January 2022 | Former Employers Cannot Compel Arbitration Based on Business Relationship with Job Applicant’s Prospective Employer

A recent decision from the California Court of Appeal discusses the effect of an arbitration agreement with a prospective employer when that employer has a business relationship with the employee’s former employers.   Given the agreement’s language and the circumstances, the Court concluded that the former employers cannot enforce the arbitration agreement against the employee. Garcia v. Expert Staffing West, et al., No. B307371 (Ct. App. Dec. 29, 2021).

Facts of the Case

Roseana Garcia worked for Essential Seasons as a contract-based laborer. She was placed at Cool-Pak, a company that packs produce. While she worked at Cool-Pack for Essential Seasons, Expert Staffing West provided payroll services to Essential Seasons. Essential Seasons also is a contract staffing company.

Garcia’s employment at Essential Seasons ended in 2017. In 2019, she applied for employment at Expert Staffing West but was not hired. As part of the application, she signed an arbitration agreement. It defined “the Company” as “Expert Staffing West and all related entities, including entities where employees are sent to work.” (emphasis added).

Garcia and other employees then sued Essential Seasons, Cool-Pak, and Expert Staffing West. Her claims were based on her employment at Essential Seasons and Cool-Pak, not Expert Staffing West (since she never worked there). Expert Staffing West filed a motion to compel arbitration of Garcia’s claims, to which Essential Seasons and Cool-Pack joined.

The trial court denied the motion. It found that Garcia had not been employed by Essential Seasons or Cool-Pack for more than a year at the time she signed the arbitration agreement. The arbitration agreement did not mention Essential Seasons or Cool-Pak, and she never worked for Expert Staffing West. As a result, the court said, she did not agree to arbitrate claims against Essential Seasons or Cool-Pak. The defendants appealed the trial court’s decision.

Did a Valid Arbitration Agreement between Garcia and Essential Seasons or Cool-Pak Exist?

The Court of Appeal soundly rejected the defendants’ claim that Garcia should have to arbitrate her claims against Essential Seasons and Cool-Pak. It emphasized that parties cannot be compelled to arbitrate claims when they never agreed to arbitrate them. Here, the arbitration agreement’s language made it clear that it applied to new employees of Expert Staffing West. The staffing company had Garcia sign the arbitration agreement as part of the application process.  The scope of the arbitration provision did not expressly mention Garcia’s prior employment with other employers.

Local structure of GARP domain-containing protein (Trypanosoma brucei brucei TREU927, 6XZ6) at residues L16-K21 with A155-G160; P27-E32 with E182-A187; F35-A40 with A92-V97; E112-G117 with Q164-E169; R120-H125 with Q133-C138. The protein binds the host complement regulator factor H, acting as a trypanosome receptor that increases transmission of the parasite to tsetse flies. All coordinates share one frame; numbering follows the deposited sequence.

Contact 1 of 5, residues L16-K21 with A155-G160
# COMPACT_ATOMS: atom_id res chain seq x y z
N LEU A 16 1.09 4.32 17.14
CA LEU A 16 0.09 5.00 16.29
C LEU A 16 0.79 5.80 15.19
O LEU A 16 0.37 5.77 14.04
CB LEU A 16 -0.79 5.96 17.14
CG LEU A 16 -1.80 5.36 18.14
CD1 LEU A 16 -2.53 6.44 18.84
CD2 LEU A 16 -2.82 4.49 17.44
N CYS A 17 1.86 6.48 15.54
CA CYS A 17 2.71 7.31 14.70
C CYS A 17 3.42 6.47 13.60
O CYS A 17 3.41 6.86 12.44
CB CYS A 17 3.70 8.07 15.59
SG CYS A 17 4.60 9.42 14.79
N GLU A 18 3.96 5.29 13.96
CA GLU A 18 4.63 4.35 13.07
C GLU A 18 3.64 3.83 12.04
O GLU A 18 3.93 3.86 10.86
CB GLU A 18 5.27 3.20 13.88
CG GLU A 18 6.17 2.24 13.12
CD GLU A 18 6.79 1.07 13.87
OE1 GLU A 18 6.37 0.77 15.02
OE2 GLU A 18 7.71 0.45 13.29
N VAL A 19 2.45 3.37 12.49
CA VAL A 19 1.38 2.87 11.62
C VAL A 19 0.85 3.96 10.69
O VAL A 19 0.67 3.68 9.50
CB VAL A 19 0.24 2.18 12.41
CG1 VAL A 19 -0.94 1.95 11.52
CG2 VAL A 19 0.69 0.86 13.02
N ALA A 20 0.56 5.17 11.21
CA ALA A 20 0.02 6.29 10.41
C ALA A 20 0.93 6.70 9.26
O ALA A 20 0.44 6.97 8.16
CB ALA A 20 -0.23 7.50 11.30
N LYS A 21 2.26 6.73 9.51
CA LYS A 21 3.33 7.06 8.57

The  Court of Appeal rejected Defendants’ various arguments for an enforceable arbitration provision. First, it rejected application of a prior case, Salgado v. Carrows Restaurant, Inc. (2019) 33 Cal.App.5th 356 (Salgado). In that case, an employee sued her employer and then, while employed, signed an arbitration agreement  with that employer with broad terms. Here, Garcia was a job applicant at Expert Staffing West. She no longer worked for Essential Seasons and Cool-Pak. Her claims arose while she worked for them.

The Court of Appeal rejected the arguments that Essential Seasons and Cool-Pak are third-party beneficiaries of the arbitration agreement or that Garcia alleged that all three defendants are agents of one another. The appellate court found that the employers are not third-party beneficiaries because Garcia’s claims against Essential Seasons and Cool-Pak are not intertwined with claims against Expert Staffing West. Garcia based her lawsuit on her time with Essential Seasons and Cool-Pak. Nor did Garcia ever get a job with Expert Staffing West. The Garcia court found that Garcia’s allegation in her complaint that the defendants are agents of one another is not dispositive because it would be absurd to allow all defendants to compel arbitration simply because of an alter ego allegation in a complaint (which is a standard pleading).

The Takeaway

The Garcia Court found that an arbitration agreement between a job applicant and a prospective employer does not affect disputes between the applicant and previous employers who have a business relationship with the prospective employer. The Garcia decision emphasizes California courts’ focus on finding mutual consent when asked to compel arbitration.  Garcia’s employers should have their own express binding arbitration provisions with their employees if they wanted to compel arbitration.